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February 6, 2024

C'est si bon! Mainers serve up scallops, fishery expertise to French chefs in NYC

2 people with trays full of scallops on shells Courtesy / Dana Morse Togue Brawn and Kelly Schmidt Tinkler of Downeast Dayboat prepare scallops provided by four Maine fishermen.

Maine sea scallops, both wild and farmed, were featured guests this past Saturday at a gathering of about 120 professional chefs in New York City.

The occasion was a meeting of the Academie Culinaire de France, held at the Institute for Culinary Education, which drew chefs from France, Canada and the U.S.

“One of the younger chefs remarked, ‘You know, looking around the room, there has to be at least 50 Michelin stars in this crowd,’” Dana Morse posted on his Facebook page. “Yikes. And really felt like we nailed it!”

Morse is the aquaculture lead for Maine Sea Grant and University of Maine Cooperative Extension, based at the Darling Marine Center in Walpole.

He was joined by Togue Brawn and Kelly Schmidt Tinkler of Downeast Dayboat, a distributor of wild and farmed scallops headquartered in Bath with a processing facility in Portland; Struan Coleman of Belfast scallop farm Vertical Bay Maine; and Hugh Cowperthwaite, a senior program director for fisheries and aquaculture with Coastal Enterprises Inc.

The Académie de Cuisine is a culinary arts organization founded in France in 1879.

The Maine group was invited to Saturday’s meeting of the North American chapter. The connection came about through Robert Dumas, food science innovation coordinator and facility manager at the University of Maine, who introduced Brawn, Morse and Cowperthwaite to Jean-Louis Gerin, a private chef who lives in Connecticut, according to his Facebook page. 

person speaking into mic in galley
Courtesy / Dana Morse
Struan Coleman of Vertical Bay Maine describes the process of scallop farming in Maine and at Vertical Bay.

They all got talking about scallops and Gerin pitched the idea of inviting the Maine group to the convention to Sebastien Baud, president of the academie’s U.S. and Canada delegation and chef de cuisine at the Consulate General of France in New York.

“We went down as a group to highlight the differences and quality of Maine scallops,” said Morse. “We talked about both the wild fishery and the culture sectors because they both produce such a fine product.”

Brawn led off the presentation with scallops harvested from four areas off Maine’s coast, in order to highlight the different flavors, or merroir, depending on where they grow.

“Ninety-five percent of U.S. sea scallops come from big trip boats that fish offshore for a week or more,” she said. The landed product, she said, is no longer fresh from the sea and its flavor is diluted from melting ice.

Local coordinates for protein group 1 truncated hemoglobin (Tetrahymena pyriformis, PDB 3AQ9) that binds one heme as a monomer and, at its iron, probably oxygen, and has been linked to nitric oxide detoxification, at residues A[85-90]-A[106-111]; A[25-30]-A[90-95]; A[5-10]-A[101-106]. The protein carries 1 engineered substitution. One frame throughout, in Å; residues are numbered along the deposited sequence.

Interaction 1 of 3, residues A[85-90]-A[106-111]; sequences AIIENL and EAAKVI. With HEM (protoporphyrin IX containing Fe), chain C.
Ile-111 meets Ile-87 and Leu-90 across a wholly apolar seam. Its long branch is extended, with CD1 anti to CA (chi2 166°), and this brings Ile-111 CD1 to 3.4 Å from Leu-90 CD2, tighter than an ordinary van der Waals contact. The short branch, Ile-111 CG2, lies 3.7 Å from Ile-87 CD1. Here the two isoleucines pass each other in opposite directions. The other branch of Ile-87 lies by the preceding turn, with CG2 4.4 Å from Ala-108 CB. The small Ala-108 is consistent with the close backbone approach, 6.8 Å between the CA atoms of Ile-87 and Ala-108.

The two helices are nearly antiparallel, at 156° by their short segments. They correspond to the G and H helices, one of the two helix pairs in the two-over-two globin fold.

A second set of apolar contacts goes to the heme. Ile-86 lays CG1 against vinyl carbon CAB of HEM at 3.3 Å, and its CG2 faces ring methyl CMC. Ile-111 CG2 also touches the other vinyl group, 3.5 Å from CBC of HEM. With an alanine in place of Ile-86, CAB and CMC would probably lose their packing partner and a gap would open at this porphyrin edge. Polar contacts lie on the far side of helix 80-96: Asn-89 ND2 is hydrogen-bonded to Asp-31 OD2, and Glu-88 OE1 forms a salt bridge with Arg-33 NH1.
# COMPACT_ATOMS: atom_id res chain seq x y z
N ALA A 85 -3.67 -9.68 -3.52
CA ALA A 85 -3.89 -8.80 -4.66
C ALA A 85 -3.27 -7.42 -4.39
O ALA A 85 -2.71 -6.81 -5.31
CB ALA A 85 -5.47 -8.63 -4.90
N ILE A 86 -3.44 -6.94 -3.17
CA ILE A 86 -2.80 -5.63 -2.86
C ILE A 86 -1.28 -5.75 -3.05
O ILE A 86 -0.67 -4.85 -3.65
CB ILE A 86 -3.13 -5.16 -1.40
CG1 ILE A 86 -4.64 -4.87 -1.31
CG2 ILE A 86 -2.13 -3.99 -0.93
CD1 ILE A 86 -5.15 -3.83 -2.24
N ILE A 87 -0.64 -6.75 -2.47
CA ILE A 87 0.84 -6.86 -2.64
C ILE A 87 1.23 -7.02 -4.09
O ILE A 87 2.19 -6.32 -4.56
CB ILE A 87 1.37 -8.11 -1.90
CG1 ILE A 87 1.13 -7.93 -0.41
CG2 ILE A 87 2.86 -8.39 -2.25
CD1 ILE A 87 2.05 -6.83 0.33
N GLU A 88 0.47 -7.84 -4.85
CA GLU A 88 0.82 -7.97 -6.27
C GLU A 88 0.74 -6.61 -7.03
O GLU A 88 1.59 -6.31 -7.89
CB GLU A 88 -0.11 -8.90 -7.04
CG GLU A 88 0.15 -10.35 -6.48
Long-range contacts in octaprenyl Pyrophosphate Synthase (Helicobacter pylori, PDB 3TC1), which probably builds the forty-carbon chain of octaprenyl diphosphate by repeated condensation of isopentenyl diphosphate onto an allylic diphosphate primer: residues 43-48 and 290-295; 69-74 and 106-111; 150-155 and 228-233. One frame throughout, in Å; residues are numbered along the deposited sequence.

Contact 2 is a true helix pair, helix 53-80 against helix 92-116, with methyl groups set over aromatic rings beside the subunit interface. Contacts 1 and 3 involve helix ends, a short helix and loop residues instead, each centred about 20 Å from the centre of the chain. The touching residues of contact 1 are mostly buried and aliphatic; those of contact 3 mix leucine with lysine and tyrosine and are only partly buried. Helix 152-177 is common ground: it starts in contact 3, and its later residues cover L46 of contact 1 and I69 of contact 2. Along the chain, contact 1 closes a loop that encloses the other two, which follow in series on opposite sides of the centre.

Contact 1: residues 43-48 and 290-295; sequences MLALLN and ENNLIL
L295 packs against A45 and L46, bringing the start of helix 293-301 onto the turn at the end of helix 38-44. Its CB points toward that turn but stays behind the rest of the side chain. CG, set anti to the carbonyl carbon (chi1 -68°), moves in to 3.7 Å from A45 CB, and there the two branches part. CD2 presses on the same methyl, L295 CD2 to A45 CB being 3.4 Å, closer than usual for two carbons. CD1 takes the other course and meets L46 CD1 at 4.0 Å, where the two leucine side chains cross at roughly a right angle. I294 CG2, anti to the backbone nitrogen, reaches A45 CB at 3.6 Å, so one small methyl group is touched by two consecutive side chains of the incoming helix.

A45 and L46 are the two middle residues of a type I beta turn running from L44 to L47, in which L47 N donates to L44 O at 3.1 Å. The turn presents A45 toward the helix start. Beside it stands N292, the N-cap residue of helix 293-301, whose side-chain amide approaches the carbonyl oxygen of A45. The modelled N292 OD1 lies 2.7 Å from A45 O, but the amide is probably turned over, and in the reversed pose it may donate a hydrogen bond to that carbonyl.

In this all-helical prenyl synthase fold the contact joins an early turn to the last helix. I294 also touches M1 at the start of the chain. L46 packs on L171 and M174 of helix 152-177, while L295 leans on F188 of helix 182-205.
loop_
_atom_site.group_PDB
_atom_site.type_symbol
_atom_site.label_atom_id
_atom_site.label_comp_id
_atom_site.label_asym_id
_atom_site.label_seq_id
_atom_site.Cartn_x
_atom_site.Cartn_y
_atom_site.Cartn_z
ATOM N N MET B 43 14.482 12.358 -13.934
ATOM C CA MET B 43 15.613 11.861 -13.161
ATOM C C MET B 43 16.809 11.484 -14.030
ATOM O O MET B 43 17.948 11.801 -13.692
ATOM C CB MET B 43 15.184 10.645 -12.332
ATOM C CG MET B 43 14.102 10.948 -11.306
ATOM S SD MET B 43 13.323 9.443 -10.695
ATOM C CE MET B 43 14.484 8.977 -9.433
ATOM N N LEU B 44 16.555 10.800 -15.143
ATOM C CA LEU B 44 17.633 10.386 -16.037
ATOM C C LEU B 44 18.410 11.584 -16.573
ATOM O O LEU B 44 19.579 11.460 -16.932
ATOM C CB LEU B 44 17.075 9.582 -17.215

people in galley with shellfish and pans
Courtesy / Dana Morse
Chef Gerin prepares a whole scallop dish sautéed in wine and butter. Brawn is at the mic.

In Maine, smaller boats bring the product back the same day, preserving the freshness and flavor, she said.

“We’ve been keeping Maine scallops secret for too long,” she said. “I just want to show the world that Maine scallops are the best in the world, and that they come in different varietals.”

Coleman followed up with a presentation of raw farmed scallops sprinkled with a bit of sea salt. Together with Morse, discussions included regional flavor differences, biology and sustainability. Gerin prepared whole scallops with wine and butter, sautéed and steamed in the shell. 

“A lot of chefs, I think, don’t know that whole, live sea scallops are virtually unique to Maine,” said Morse.

The 45-mintue presentation drew quite a few questions and some contacts with other chefs, he said.

Presentations from others during the day included puff pastry, avocados and cheese.

“We were stunningly fortunate to be included,” said Morse.

people sitting and person in blue shirt talking into mic
Courtesy / Dana Morse
Dana Morse discusses habitat, biology and water quality.

He added, “I think the chefs came away with an appreciation of the quality, the characteristics and the stories behind Maine scallops.”

Brawn, Morse and Cowperthwaite are planning a trip to France in April as part of a culinary exchange, to learn more about how French chefs prepare whole scallops with the roe intact, as opposed to the U.S. practice of eating just the adductor muscle. 

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February 6, 2024

The chefs LOVED Maine scallops, OF COURSE :)

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